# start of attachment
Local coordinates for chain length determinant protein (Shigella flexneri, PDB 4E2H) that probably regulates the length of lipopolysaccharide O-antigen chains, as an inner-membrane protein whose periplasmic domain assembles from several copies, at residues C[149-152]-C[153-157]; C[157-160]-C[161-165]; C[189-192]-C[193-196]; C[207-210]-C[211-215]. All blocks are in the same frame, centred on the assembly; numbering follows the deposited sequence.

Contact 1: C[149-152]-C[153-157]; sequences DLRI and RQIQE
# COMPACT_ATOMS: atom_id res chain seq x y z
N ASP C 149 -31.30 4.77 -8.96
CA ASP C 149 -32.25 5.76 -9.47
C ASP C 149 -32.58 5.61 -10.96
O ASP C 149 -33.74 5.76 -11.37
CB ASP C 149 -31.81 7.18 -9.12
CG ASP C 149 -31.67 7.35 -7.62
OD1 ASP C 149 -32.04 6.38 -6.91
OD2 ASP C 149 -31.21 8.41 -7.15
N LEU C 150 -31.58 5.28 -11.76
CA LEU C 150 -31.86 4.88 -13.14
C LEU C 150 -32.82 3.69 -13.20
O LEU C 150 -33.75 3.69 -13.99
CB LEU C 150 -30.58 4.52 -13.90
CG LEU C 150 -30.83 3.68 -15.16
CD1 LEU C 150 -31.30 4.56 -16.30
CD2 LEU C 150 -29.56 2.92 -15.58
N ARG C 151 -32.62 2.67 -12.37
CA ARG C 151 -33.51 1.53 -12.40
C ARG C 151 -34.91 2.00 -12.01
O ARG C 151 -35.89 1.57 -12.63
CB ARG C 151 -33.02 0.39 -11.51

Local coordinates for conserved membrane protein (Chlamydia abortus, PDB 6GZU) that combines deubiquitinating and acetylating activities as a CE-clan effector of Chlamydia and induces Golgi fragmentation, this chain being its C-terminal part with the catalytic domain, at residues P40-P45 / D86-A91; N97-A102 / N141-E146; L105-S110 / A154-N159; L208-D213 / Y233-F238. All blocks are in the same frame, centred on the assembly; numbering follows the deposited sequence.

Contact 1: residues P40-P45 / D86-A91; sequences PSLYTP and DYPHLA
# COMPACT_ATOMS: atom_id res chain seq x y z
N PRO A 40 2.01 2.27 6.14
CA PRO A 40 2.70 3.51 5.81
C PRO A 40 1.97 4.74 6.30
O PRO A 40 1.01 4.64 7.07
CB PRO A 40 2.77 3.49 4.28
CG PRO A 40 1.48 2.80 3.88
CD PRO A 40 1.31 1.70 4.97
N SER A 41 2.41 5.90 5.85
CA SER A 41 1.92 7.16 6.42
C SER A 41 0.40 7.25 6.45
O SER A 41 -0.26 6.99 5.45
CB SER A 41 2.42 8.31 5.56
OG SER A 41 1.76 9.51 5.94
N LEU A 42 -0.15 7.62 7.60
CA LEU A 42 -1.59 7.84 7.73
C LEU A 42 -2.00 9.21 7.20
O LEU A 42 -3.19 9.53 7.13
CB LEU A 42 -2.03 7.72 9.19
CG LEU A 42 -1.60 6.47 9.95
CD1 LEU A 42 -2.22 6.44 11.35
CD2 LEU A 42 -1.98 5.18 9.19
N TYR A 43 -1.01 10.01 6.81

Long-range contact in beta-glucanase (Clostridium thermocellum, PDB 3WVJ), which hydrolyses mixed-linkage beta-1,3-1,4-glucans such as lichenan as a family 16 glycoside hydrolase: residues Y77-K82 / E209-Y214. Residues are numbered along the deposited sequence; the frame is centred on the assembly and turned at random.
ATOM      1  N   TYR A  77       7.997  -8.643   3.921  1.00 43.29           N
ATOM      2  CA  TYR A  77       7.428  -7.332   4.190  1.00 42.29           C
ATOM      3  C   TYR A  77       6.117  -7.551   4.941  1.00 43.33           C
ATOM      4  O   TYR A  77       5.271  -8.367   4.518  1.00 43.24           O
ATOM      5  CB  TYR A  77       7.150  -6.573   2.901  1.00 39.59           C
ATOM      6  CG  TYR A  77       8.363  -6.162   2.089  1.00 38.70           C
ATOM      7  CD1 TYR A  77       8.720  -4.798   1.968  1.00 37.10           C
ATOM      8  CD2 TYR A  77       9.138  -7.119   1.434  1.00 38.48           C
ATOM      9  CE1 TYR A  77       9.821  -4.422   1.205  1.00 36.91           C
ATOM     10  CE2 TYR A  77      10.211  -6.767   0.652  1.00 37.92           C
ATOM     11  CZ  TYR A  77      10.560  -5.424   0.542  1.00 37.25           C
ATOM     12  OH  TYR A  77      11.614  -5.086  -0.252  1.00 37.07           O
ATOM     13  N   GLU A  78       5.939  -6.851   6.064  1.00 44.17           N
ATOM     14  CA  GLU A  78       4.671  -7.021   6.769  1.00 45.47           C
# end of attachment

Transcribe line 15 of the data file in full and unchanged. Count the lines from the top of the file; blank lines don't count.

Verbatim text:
O LEU C 150 -33.75 3.69 -13.99